Last week, the World Press Photo shared with us its stunning Global Contest winners. And now, the overall winner has been announced. The World Press Photo of the Year for 2022 was taken by Amber Bracken, showing red dresses hung on crosses along a roadside to commemorate children who died at the Kamloops Indian Residential School in British Columbia.
Other than the heartbreaking winning photo and the story behind it, the World Press Photo Contest has announced category winners in Stories, Long-Term Projects, and Open Format categories. So, let us share them with you and tell you more about them.
The World Press Photo recognizes the best photojournalism and documentary photography of the previous year. This year, the winners were chosen out of 64,823 photos and open format entries, by 4,066 photographers from 130 countries.
Amber Bracken from Canada is the 2022 overall winner, with her photo Kamloops Residential School chosen as the best in the Singles category. She took it at Kamloops Indian Residential School, an institution created to assimilate Indigenous children. The photo was taken after as many as 215 unmarked graves were found at the site in June 2021.
“It is a kind of image that sears itself into your memory, it inspires a kind of sensory reaction,” said Global jury chair Rena Effendi. “I could almost hear the quietness in this photograph, a quiet moment of global reckoning for the history of colonization, not only in Canada but around the world.”
World Press Photo Story of the Year was created by Matthew Abbott from Australia. His series Saving Forests with Fire tells you a story of Indigenous Australians who strategically burn land in a practice known as cool burning. The fires move slowly, burn only the undergrowth, and remove the build-up of fuel that feeds bigger blazes. The Nawarddeken people of West Arnhem Land, Australia, have been practicing controlled cool burns for tens of thousands of years and see fire as a tool to manage their 1.39-million-hectare homeland. Warddeken rangers combine traditional knowledge with contemporary technologies to prevent wildfires, thereby decreasing climate-heating CO2.
Lalo de Almeida from Brazil has received the World Press Photo Long-Term Project Award. His long-term project Amazonian Dystopia shows the devastating destruction of the Brazilian Amazon. It includes deforestation, mining, infrastructural development, and exploitation of other natural resources. Since 2019, the devastation of the Brazilian Amazon has been running at its fastest pace in a decade. An area of extraordinary biodiversity, the Amazon is also home to more than 350 different Indigenous groups. The exploitation of the Amazon has a number of social impacts, particularly on Indigenous communities who are forced to deal with significant degradation of their environment, as well as their way of life.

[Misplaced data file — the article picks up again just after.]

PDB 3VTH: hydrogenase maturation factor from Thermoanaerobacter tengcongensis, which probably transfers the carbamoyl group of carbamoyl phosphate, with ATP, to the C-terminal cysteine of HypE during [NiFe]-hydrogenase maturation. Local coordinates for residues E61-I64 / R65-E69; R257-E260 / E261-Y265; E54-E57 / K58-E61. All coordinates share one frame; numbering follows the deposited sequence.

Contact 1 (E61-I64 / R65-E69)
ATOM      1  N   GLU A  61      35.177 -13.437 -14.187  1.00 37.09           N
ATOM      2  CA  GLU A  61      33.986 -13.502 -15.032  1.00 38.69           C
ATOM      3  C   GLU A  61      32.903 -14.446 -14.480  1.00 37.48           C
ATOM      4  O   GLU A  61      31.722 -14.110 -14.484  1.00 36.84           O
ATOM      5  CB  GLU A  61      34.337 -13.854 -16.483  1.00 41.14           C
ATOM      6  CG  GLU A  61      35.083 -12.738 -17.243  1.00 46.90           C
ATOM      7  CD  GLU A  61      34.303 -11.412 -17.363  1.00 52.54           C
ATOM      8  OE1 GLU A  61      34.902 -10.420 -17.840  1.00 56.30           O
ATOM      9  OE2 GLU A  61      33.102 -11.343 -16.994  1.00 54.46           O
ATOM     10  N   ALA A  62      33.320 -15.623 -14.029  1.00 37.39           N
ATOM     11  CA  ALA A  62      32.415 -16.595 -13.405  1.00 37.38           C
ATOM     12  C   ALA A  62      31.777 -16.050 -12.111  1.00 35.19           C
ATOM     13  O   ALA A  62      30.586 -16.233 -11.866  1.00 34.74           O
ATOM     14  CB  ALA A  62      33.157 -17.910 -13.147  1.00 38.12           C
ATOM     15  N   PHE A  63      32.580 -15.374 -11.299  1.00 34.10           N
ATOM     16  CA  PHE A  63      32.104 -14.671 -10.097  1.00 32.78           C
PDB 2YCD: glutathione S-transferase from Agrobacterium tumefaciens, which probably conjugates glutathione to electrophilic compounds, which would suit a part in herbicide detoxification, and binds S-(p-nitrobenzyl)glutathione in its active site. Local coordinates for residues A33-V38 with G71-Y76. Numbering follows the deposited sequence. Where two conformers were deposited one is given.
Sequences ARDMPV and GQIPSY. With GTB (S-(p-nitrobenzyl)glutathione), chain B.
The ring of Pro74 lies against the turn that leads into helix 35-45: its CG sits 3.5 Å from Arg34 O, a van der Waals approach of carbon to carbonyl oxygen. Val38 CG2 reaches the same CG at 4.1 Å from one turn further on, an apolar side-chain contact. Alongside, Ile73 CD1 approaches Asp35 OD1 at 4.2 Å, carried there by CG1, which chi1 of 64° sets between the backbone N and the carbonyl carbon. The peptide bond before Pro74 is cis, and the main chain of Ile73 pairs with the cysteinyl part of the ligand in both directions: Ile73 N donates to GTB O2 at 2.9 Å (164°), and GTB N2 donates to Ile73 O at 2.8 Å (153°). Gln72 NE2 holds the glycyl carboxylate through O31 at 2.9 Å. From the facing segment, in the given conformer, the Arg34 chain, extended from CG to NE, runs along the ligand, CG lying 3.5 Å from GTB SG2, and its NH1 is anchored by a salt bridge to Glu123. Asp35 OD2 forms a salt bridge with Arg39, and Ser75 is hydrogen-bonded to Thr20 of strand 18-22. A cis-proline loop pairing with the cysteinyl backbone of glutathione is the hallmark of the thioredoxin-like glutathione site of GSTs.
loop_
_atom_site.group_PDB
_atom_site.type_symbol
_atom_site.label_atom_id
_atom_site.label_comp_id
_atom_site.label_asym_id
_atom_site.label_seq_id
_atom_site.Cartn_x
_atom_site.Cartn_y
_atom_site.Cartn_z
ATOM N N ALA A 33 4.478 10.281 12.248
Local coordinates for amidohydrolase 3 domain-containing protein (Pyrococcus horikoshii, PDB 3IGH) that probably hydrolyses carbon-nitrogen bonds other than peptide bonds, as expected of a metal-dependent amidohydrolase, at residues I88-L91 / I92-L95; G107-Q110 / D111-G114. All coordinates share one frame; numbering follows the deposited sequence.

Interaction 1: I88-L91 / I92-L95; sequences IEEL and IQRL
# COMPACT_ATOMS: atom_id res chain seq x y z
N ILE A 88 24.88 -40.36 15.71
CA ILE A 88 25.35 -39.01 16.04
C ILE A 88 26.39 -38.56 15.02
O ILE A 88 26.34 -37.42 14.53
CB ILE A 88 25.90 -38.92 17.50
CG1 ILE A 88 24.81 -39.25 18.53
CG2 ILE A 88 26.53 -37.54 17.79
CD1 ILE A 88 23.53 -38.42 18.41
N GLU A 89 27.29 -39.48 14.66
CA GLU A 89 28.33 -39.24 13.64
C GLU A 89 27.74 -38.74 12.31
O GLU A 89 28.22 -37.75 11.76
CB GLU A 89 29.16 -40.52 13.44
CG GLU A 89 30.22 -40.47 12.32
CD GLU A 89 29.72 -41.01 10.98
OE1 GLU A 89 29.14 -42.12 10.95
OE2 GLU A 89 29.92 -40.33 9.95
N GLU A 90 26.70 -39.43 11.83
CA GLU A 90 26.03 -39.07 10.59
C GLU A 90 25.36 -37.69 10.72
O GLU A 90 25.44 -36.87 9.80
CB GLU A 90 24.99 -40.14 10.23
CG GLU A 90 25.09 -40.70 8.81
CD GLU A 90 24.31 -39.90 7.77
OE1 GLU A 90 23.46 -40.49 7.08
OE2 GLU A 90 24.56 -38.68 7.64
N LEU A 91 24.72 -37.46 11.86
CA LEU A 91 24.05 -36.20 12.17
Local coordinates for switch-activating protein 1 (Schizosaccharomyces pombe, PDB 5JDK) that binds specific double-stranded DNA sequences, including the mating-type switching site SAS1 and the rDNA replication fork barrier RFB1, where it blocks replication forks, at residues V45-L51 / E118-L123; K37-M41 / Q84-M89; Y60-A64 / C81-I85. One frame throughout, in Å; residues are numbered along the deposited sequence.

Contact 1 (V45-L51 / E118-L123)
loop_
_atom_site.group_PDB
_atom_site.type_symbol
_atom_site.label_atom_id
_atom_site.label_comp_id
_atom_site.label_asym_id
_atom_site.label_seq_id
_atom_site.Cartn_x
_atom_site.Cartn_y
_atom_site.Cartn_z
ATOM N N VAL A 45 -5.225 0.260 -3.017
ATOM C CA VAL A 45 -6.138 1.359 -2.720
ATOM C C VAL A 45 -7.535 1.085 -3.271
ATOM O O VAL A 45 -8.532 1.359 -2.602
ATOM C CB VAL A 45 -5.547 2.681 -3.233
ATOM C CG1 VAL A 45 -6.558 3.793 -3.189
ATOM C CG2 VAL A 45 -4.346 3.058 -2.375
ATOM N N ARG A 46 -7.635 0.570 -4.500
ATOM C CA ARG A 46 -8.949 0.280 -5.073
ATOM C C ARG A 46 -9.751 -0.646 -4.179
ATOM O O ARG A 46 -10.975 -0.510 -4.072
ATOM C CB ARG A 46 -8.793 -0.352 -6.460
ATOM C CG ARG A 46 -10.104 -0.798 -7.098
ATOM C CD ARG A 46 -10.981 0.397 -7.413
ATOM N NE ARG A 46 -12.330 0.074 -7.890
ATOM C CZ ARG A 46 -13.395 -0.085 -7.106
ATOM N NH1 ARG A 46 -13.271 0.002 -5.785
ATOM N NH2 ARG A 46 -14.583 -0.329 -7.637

Last but definitely not least, we have World Press Photo Open Format Award. This year’s winner is Isadora Romero from Ecuador with her project Blood is a Seed (La Sangre Es Una Semilla). Through personal stories, this project questions the disappearance of seeds, forced migration, colonization, and the subsequent loss of ancestral knowledge. The video is composed of digital and film photographs, some of which were taken on expired 35mm film and later drawn on by Romero’s father. On a journey to their ancestral village of Une, Cundinamarca, Colombia, Romero explores forgotten memories of the land and crops and learns about her grandfather and great-grandmother who were ‘seed guardians’ and cultivated several potato varieties, only two of which still mainly exist.
All of the awarded photos, and much more, will be available in redesigned World Press Photo Yearbook 2022. You will also be able to see the photos live at the World Press Photo Exhibition 2022. It will premiere at De Nieuwe Kerk in Amsterdam, the Netherlands, on 15 April before starting its global tour. Upcoming exhibitions are confirmed and added to the calendar throughout the year, and the 2021 exhibition was shown at 66 locations in 29 countries.